United Airlines Requests Pilots to Take Unpaid Leave Due to Boeing’s Aircraft Delays

According to a note distributed to pilots, United Airlines has requested that pilots take unpaid leave next month, attributing the delay to Boeing’s tardy aircraft deliveries.

This highlights how Boeing’s production challenges and safety concerns are impeding the expansion plans of its customers.

The proposition follows a period where United and other airlines faced a shortage of pilots in the wake of increased demand after the travel downturn caused by the Covid-19 pandemic.

“Due to recent alterations in our Boeing deliveries, the anticipated block hours for United in 2024 have been significantly curtailed,” stated the United chapter of the Air Line Pilots Association, the union representing pilots, in a communication to its members on Friday.

“Although the delivery issues pertain to our 787 and 737 fleets, the repercussions will extend to other fleets as well.”

United Airlines Requests Pilots to Take Unpaid Leave Due to Boeing's Aircraft Delays
CEO Scott Kirby is vocal about Boeing’s issues, including recent incidents like a door plug malfunction on a Max 9.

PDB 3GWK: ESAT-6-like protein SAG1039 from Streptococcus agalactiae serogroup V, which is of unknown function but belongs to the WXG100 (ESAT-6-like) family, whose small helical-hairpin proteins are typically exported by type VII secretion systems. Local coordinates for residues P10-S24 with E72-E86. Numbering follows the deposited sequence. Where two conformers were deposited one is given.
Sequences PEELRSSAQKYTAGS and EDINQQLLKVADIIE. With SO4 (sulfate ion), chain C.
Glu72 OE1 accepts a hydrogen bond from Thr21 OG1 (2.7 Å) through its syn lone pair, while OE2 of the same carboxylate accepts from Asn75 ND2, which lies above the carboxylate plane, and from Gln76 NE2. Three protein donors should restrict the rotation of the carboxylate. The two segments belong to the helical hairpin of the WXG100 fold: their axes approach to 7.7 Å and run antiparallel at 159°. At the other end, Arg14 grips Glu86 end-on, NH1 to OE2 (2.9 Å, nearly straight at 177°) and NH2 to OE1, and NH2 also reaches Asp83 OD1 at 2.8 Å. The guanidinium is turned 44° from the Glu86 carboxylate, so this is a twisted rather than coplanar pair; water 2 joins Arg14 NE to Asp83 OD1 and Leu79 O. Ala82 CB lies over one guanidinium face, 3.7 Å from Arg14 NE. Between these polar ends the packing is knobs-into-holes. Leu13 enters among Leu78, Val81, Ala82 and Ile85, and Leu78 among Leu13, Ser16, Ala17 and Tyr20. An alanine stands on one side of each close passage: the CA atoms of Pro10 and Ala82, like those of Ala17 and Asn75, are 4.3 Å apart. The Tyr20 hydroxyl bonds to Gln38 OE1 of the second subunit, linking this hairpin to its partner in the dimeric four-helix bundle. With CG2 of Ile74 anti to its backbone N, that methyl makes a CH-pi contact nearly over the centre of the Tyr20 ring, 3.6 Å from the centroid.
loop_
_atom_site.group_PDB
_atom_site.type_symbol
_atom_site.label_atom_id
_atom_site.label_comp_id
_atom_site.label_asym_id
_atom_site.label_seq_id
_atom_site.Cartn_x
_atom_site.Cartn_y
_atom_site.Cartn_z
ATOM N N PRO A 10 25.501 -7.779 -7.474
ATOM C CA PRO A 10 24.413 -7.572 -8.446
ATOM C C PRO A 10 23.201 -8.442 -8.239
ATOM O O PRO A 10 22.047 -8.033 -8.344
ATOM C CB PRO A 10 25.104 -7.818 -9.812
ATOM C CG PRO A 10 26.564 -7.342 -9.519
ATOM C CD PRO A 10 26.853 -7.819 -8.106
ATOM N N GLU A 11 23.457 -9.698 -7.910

United has confirmed the solicitation for voluntary unpaid leave. Last month, CNBC reported that the airline had announced a suspension in pilot recruitment for the spring due to delayed Boeing aircraft arrivals.

The union anticipates that United will extend the offer for additional time off “for the summer bid periods and potentially into the fall.”

United had originally been slated to receive 43 Boeing 737 Max 8 planes and 34 Max 9 models this year. However, as per a company filing in February, they now anticipate receiving 37 Max 8s and 19 Max 9s.

United Airlines Requests Pilots to Take Unpaid Leave Due to Boeing's Aircraft Delays
Boeing CEO Dave Calhoun announces departure amidst broader leadership shake-up, including board chairman and commercial airplanes unit head.

Moreover, their expectations for receiving 80 Max 10s this year and 71 next year have been adjusted.

The Max 10 model, which has not yet received certification from the Federal Aviation Administration, has been removed from the delivery schedule due to uncertainties surrounding its expected delivery timeline, as stated in the filing.

Scott Kirby, the CEO of United, has been particularly vocal about the production issues and delivery delays faced by Boeing.

This includes recent incidents such as the crisis arising from a door plug blowing out of a nearly new Boeing 737 Max 9 operated by an Alaska Airlines flight at an altitude of approximately 16,000 feet.

In response to these challenges, Boeing CEO Dave Calhoun announced last week that he would step down at the end of the year as part of a broader leadership restructuring, which also involved the departure of the board chairman and the head of Boeing’s commercial airplanes unit.

Sajda Parveen
Sajda Parveen
Sajda Praveen is a market expert. She has over 6 years of experience in the field and she shares her expertise with readers. You can reach out to her at [email protected]
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